In addition, as I have explained before, the other 3 main parties are all pro-Union. They will almost certainly win more votes than the SNP even if the SNP win the majority of seats, so are you saying Scotland should declare independence on the basis of a minority of voters favouring the only independence party ?

  108. Colm – I assume that you are aware that the other parties in Parliament always get more votes than the party which forms government from its greater number of MPs. If it’s good enough for Lib/Lab/Con then it’s good enough for the SNP whose intention is in the name.

    As for the ‘Scottish parliament’, it doesn’t have sovereignty over Scotland. What remains of sovereignty resides in London and increasingly in Brussels so declaring independence from London in the manner of the RoI gets Scotland out of both London and Brussels thus returning sovereignty to Scotland. The SNP will then want to hand all of it to Brussels and that’s where we part company.

    As is the case with allthreads where Phantom takes a hammering, he resorts to ‘humour’ to cover his defeat:

    Phantom, on December 29th, 2014 at 8:49 PM Said:
    Does anyone feel like answering the question on whether SNP is really believed to be contemplating this strategery, which would be bizarre after they lost the referendum that they had demanded?

    Allan@Aberdeen, on December 29th, 2014 at 8:52 PM Said:
    Phantom – I don’t know. But it’s probable:

    http://www.dailymail.co.uk/news/article-2764114/Salmond-lashes-totally-shameless-Westminster-leaders-tricking-Scottish-voters-rejecting-independence.html

    Defeated SNP leader Alex Salmond this morning accused Westminster of ‘tricking’ Scottish voters into rejecting separation – and suggested the country could declare independence without a referendum.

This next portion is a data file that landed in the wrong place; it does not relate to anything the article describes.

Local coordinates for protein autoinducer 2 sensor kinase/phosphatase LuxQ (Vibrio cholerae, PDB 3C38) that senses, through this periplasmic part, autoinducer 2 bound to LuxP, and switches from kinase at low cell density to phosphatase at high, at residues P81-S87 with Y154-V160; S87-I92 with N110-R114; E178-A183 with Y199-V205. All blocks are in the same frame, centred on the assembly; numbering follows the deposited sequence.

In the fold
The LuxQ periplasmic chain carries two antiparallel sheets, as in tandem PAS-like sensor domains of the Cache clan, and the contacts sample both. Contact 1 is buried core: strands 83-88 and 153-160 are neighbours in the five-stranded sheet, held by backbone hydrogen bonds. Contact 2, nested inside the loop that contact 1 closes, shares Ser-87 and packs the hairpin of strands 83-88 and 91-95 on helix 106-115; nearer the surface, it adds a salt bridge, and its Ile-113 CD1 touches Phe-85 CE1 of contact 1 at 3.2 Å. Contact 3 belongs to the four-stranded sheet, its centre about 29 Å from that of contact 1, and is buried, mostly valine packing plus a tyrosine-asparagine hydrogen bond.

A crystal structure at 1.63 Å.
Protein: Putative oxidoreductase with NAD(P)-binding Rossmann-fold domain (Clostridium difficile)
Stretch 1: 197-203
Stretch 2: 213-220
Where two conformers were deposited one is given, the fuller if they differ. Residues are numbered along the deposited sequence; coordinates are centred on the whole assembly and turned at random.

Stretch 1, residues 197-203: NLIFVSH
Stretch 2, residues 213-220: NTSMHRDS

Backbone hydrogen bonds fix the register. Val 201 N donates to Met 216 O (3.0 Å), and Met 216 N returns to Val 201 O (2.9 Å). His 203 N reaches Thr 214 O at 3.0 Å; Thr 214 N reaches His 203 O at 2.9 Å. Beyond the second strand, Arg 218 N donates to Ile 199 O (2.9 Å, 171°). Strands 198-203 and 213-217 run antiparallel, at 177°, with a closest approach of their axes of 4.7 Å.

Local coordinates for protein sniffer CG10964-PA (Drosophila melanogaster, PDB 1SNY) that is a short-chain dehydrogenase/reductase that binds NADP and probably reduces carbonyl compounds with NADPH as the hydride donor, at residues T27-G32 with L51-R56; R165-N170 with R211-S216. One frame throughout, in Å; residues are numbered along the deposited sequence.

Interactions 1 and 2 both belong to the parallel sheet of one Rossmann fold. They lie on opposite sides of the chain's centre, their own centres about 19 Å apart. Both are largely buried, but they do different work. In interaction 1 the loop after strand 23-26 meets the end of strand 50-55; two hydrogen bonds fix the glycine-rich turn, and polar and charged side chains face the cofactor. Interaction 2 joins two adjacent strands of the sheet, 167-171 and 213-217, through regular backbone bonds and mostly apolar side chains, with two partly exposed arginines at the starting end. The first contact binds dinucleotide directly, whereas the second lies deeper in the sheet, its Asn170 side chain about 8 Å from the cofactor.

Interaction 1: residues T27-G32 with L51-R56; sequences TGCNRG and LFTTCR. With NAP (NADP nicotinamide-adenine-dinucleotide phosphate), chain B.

Phantom, on December 29th, 2014 at 8:54 PM Said:
    Oh. A conspiracy.

    My.

    And then:

    Allan@Aberdeen, on December 30th, 2014 at 12:15 AM Said:
    As before, the central policy of the Scottish National Party is known to voters and especially to those who shall vote for the SNP. If the SNP gets a majority of MPs, then declaration of independence is possible using Ireland as a precedent, as shown on previous links.

    Phantom, on December 30th, 2014 at 10:18 AM Said:
    All hail, Allan the Brave, the newly minted king of Scottish nationalists

    It’s nostalgic as it reminds me of when I was at school – primary school, for 5 – 11 years-olds.

  109. Phantom – you see the post at 11.49pm which asks you to read the post at 7.55pm. Here it is for your benefit:

    UKIP is attempting to release the UK from the EU and may succeed in getting a majority of Britons to support its core policy but the Establishment is powerful and would ensure that the UK cannot escape, in all probability. Nonetheless, if the UK cannot get out, then Scotland might. If Scotland gets independence from the UK then it leaves the EU. A referendum would be required to get Scotland back in – I’ll campaign for ‘no’ – and then the members of the EU would have to allow Scotland in, which Spain is already pledged to veto because it doesn’t want to set a precedent for Catalonia.

    I’d reckon that everybody at ATW would understand that, though not necessarily agree with it. You can’t agree nor disagree because you don’t understand it.

  110. And if I hit Mega Millions on the same day that mahons buys a free round at Jeremy’s Ale House, we’ll all be pleased as punch.